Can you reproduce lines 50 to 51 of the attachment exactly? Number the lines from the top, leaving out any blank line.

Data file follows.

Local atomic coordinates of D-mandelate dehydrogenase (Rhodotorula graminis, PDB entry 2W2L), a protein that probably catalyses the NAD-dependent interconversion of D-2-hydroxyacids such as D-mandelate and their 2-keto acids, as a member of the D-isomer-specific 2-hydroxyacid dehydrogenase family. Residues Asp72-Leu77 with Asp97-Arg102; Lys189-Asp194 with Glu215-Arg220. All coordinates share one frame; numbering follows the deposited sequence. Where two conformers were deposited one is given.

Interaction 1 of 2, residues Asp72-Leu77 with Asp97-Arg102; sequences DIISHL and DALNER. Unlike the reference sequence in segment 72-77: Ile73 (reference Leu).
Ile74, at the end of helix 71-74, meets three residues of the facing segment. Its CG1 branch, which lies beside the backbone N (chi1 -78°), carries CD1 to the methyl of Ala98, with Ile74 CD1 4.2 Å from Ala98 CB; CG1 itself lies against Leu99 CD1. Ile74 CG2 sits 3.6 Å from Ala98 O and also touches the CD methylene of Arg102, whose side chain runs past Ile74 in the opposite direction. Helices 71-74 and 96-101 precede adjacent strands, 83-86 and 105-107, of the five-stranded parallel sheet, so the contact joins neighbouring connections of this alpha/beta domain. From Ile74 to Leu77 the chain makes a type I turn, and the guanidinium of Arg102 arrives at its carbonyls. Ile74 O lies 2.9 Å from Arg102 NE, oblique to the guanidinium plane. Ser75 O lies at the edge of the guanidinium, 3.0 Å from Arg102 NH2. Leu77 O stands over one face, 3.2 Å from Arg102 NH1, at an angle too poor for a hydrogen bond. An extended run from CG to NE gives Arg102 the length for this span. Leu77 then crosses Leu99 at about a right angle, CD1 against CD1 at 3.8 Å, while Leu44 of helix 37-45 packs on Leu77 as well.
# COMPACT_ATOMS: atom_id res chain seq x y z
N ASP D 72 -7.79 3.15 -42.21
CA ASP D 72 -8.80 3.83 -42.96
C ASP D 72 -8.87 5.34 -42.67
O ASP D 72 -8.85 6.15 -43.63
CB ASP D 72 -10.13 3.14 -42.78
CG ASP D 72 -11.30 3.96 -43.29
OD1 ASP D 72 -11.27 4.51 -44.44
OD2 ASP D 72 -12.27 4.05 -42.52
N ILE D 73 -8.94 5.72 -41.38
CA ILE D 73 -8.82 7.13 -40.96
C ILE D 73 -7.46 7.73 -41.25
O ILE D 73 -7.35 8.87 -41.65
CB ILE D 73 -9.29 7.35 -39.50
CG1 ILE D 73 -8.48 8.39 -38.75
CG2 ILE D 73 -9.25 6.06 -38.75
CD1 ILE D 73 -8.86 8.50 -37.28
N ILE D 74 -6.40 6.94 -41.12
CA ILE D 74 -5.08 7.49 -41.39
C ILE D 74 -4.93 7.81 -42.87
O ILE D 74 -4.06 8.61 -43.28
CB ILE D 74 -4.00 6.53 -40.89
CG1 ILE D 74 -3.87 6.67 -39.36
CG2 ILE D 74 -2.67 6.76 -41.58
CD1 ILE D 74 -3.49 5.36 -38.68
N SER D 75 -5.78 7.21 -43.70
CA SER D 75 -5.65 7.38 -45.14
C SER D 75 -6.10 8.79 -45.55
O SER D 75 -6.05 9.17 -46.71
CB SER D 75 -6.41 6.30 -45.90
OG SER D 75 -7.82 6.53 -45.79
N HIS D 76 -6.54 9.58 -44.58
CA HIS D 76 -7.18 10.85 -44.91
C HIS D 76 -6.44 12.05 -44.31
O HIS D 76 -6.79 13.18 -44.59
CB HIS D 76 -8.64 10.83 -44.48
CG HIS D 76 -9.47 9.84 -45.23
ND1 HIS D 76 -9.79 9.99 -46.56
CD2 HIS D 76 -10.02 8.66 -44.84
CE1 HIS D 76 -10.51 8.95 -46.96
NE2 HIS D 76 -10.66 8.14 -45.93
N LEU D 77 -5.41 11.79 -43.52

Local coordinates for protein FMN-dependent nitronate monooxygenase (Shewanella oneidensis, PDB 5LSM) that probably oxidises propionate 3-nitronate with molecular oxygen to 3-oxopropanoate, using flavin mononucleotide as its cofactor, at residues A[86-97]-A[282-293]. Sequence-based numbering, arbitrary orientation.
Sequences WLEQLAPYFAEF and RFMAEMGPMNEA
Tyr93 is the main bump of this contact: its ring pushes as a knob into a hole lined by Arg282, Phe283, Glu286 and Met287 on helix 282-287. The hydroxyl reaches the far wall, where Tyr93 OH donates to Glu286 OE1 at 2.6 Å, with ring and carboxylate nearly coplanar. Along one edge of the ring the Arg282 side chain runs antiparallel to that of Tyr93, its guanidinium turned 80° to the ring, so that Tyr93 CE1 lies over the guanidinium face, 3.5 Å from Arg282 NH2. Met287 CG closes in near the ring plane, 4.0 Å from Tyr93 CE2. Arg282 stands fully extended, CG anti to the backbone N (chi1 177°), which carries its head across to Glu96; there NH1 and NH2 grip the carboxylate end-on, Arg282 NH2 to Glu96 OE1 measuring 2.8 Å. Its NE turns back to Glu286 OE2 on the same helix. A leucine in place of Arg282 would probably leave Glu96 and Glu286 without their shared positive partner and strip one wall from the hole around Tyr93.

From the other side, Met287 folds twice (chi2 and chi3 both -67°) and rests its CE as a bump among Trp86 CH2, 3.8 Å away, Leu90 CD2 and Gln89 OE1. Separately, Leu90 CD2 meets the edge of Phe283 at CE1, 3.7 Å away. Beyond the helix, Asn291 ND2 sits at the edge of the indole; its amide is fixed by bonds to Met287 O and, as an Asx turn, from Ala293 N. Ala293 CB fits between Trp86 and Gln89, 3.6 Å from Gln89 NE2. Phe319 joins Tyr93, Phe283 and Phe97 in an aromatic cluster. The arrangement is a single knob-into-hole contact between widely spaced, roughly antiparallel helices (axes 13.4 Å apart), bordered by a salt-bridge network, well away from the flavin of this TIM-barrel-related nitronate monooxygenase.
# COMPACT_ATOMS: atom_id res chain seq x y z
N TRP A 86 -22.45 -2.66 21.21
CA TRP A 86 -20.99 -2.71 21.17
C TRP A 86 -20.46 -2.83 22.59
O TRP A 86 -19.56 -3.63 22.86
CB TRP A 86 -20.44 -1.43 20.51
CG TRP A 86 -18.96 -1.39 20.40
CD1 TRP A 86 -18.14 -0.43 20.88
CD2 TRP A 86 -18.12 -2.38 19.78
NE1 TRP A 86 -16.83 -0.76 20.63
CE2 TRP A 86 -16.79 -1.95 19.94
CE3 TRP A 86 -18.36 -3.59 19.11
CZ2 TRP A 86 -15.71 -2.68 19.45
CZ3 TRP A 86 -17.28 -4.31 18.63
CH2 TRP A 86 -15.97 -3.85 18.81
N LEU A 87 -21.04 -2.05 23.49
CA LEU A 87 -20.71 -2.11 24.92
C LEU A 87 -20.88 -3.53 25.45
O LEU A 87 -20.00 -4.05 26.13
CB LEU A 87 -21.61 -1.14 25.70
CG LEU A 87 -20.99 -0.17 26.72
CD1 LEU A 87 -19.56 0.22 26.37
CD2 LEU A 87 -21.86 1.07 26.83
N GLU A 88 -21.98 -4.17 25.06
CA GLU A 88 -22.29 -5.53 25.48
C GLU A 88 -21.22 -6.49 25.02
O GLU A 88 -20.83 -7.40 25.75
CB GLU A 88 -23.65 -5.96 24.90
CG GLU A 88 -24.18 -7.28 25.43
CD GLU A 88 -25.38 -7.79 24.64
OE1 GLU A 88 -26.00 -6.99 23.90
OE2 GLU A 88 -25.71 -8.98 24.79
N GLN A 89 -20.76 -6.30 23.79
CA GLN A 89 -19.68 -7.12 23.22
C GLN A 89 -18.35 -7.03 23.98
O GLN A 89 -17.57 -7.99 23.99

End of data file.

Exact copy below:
# COMPACT_ATOMS: atom_id res chain seq x y z
N TRP A 86 -22.45 -2.66 21.21